[Update on 2008-01-06]

I’ve modified the post to reflect the information Dino provided. It turns out the SpecialName attribute is not required on extension methods but only when you are defining normal extension methods only when defining new operators.

 

One of my projects implemented in C# makes frequent use of extension methods. Recently I started using IronPython to script that project and what I learned is that consuming those extension methods in C# is straightforward but with IronPython some extra work is involved.

Because it isn’t entirely obvious what one needs to do to make this work, I’ll use  this post to elaborate what I learned.

The diagram below summarizes it …

image

THE GOOD NEWS

  • It’s possible
  • You do NOT have to alter class A (“the extendee”)

THE BAD NEWS

  • manual and repetitive work is involved

STEP-BY-STEP INSTRUCTIONS TO MODIFY THE EXTENDING CLASS

1 - Add a reference to Microsoft.Scripting.Dll

In the Visual Studio project file for B, Add a reference to the Microsoft.Scripting.Dll file (this is found in the IronPython 2.0 install folder)

2 – Add an attribute that identifies that B extends A

image

Add this at the top of B’s source file, just after the using statements.

 

A REAL BEFORE vs. AFTER COMPARISON

In this example

  • we will add a Foo() method to a class we defined as well as to the string class (a.k.a System.String)
  • Both Foo() methods just return a string called Bar
  • The Dll that contains the extensionmethods is called “DemoIronPythonExtensionMethods.dll”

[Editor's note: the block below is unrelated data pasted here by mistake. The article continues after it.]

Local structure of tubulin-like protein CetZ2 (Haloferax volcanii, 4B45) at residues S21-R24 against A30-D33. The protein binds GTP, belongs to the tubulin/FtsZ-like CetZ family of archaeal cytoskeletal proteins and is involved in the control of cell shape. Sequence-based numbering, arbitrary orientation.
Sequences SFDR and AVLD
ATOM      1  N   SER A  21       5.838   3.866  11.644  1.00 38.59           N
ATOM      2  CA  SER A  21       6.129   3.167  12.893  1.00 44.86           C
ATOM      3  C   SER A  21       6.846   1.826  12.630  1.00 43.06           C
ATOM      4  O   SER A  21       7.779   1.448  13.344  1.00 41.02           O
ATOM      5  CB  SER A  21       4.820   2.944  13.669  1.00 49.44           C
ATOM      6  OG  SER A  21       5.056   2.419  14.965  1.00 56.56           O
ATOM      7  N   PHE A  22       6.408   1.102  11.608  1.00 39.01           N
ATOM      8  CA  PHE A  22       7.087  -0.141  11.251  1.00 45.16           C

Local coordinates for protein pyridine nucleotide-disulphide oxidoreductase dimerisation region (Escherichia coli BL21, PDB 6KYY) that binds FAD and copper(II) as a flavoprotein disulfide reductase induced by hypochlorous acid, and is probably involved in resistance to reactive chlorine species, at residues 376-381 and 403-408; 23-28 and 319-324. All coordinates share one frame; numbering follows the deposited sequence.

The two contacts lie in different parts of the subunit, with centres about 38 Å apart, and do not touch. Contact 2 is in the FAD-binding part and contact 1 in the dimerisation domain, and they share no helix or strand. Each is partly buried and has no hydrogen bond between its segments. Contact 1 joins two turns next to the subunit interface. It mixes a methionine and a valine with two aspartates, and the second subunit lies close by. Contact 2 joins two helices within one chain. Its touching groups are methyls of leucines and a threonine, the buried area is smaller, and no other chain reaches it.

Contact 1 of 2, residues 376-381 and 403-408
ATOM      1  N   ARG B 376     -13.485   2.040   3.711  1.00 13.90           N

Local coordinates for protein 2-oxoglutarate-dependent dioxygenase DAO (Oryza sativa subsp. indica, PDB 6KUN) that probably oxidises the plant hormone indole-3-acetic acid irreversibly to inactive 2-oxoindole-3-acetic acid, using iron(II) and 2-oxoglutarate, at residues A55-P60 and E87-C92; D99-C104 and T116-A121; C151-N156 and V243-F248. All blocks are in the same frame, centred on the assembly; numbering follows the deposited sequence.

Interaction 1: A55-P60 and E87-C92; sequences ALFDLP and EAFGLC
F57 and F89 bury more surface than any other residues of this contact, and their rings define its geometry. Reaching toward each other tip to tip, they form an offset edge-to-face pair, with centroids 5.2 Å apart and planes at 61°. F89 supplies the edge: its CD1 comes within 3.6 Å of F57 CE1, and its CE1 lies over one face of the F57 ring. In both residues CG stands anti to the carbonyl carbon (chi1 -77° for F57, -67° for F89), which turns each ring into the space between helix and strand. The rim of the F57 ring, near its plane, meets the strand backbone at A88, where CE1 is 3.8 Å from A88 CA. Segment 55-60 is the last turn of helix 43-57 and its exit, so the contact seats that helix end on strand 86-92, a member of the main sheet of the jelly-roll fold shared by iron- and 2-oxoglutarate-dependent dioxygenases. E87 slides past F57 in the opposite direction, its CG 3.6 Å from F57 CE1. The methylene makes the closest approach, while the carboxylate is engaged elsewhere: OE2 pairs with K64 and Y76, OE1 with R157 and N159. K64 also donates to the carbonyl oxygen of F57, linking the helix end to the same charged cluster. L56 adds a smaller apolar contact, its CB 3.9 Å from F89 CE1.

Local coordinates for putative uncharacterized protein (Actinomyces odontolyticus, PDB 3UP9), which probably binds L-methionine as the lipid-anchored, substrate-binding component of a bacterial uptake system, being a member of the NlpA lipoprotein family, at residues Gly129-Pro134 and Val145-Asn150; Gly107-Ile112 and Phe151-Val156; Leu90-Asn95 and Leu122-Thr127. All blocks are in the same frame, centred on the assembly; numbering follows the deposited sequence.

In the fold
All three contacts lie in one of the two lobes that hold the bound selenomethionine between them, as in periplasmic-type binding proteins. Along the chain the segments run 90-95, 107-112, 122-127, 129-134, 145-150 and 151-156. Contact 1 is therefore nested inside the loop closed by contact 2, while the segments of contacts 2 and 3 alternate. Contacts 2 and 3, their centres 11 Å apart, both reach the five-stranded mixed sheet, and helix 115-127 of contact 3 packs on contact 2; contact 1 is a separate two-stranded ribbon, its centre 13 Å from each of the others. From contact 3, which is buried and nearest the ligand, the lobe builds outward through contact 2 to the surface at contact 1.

• The role of B will be played by DemoExtensionClass
  • The role of A will be played by two classes – System.String and ClassToBeExtended

SOURCE CODE BEFORE

SOURCE CODE AFTER

using System;
using System.Collections.Generic;
using System.Linq;
using System.Text;

namespace DemoIronPythonExtensionMethods
{
    public class ClassToBeExtended
    {
    }

    public static class DemoExtensionClass
    {
        public static string Foo(this string s)
        {
            return "Bar";
        }

        public static string Foo(this ClassToBeExtended c)
        {
            return "Bar";
        }
    }

}

using System;
using System.Collections.Generic;
using System.Linq;
using System.Text;

[assembly: Microsoft.Scripting.Runtime.ExtensionType(
    typeof(DemoIronPythonExtensionMethods.ClassToBeExtended),
    typeof(DemoIronPythonExtensionMethods.DemoExtensionClass)
    )]

[assembly: Microsoft.Scripting.Runtime.ExtensionType(
    typeof(string),
    typeof(DemoIronPythonExtensionMethods.DemoExtensionClass)
    )]
 

namespace DemoIronPythonExtensionMethods
{
    public class ClassToBeExtended
    {
    }

    public static class DemoExtensionClass
    { 
        public static string Foo(this string s)
        {
            return "Bar";
        }

        public static string Foo(this ClassToBeExtended c)
        {
            return "Bar";
        }
    }

}

   

WHAT HAPPENS IN IRONPYTHON 2 BEFORE

WHAT HAPPENS IN IRONPYTHON 2 AFTER

>>> import clr
>>> import System
>>> clr.AddReference("DemoIronPythonExtensionMethods.dll")
>>> import DemoIronPythonExtensionMethods
>>> c1 = DemoIronPythonExtensionMethods.ClassToBeExtended()
>>> c1.Foo()
Traceback (most recent call last):
  File "<stdin>", line 1, in <module>
AttributeError: 'ClassToBeExtended' object has no attribute 'Foo'

>>> s1= "HELLO WORLD"
>>> s1.Foo()
Traceback (most recent call last):
  File "<stdin>", line 1, in <module>
AttributeError: 'str' object has no attribute 'Foo'

>>> import clr
>>> import System
>>> clr.AddReference("DemoIronPythonExtensionMethods.dll")
>>> import DemoIronPythonExtensionMethods
>>> c1 = DemoIronPythonExtensionMethods.ClassToBeExtended()
>>> c1.Foo()
'Bar'
>>> s1= "HELLO WORLD"
>>> s1.Foo()
'Bar'

PARTING THOUGHTS

  • I it is a bit of a chore to annotating once per extending class.
  • I hope this becomes easier in future IronPython releases
  • I wonder if one could use an Aspect-Oriented Programming Tool like PostSharp to automate the task.